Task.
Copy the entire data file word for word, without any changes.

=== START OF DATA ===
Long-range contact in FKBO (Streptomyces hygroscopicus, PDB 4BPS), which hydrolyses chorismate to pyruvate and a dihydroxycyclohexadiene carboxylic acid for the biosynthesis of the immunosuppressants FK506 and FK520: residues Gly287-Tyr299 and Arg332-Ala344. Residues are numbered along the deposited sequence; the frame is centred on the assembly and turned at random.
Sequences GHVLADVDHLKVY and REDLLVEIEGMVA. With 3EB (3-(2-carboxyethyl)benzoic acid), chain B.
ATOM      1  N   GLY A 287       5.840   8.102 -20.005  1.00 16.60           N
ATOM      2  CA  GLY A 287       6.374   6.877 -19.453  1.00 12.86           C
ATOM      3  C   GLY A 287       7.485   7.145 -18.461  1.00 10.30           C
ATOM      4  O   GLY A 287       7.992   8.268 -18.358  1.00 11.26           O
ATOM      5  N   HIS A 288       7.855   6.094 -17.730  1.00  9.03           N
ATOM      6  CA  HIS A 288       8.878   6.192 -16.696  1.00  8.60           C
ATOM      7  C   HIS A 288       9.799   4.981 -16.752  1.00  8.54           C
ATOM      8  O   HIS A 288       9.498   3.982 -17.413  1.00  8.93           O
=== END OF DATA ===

Long-range contact in FKBO (Streptomyces hygroscopicus, PDB 4BPS), which hydrolyses chorismate to pyruvate and a dihydroxycyclohexadiene carboxylic acid for the biosynthesis of the immunosuppressants FK506 and FK520: residues Gly287-Tyr299 and Arg332-Ala344. Residues are numbered along the deposited sequence; the frame is centred on the assembly and turned at random.
Sequences GHVLADVDHLKVY and REDLLVEIEGMVA. With 3EB (3-(2-carboxyethyl)benzoic acid), chain B.
ATOM      1  N   GLY A 287       5.840   8.102 -20.005  1.00 16.60           N
ATOM      2  CA  GLY A 287       6.374   6.877 -19.453  1.00 12.86           C
ATOM      3  C   GLY A 287       7.485   7.145 -18.461  1.00 10.30           C
ATOM      4  O   GLY A 287       7.992   8.268 -18.358  1.00 11.26           O
ATOM      5  N   HIS A 288       7.855   6.094 -17.730  1.00  9.03           N
ATOM      6  CA  HIS A 288       8.878   6.192 -16.696  1.00  8.60           C
ATOM      7  C   HIS A 288       9.799   4.981 -16.752  1.00  8.54           C
ATOM      8  O   HIS A 288       9.498   3.982 -17.413  1.00  8.93           O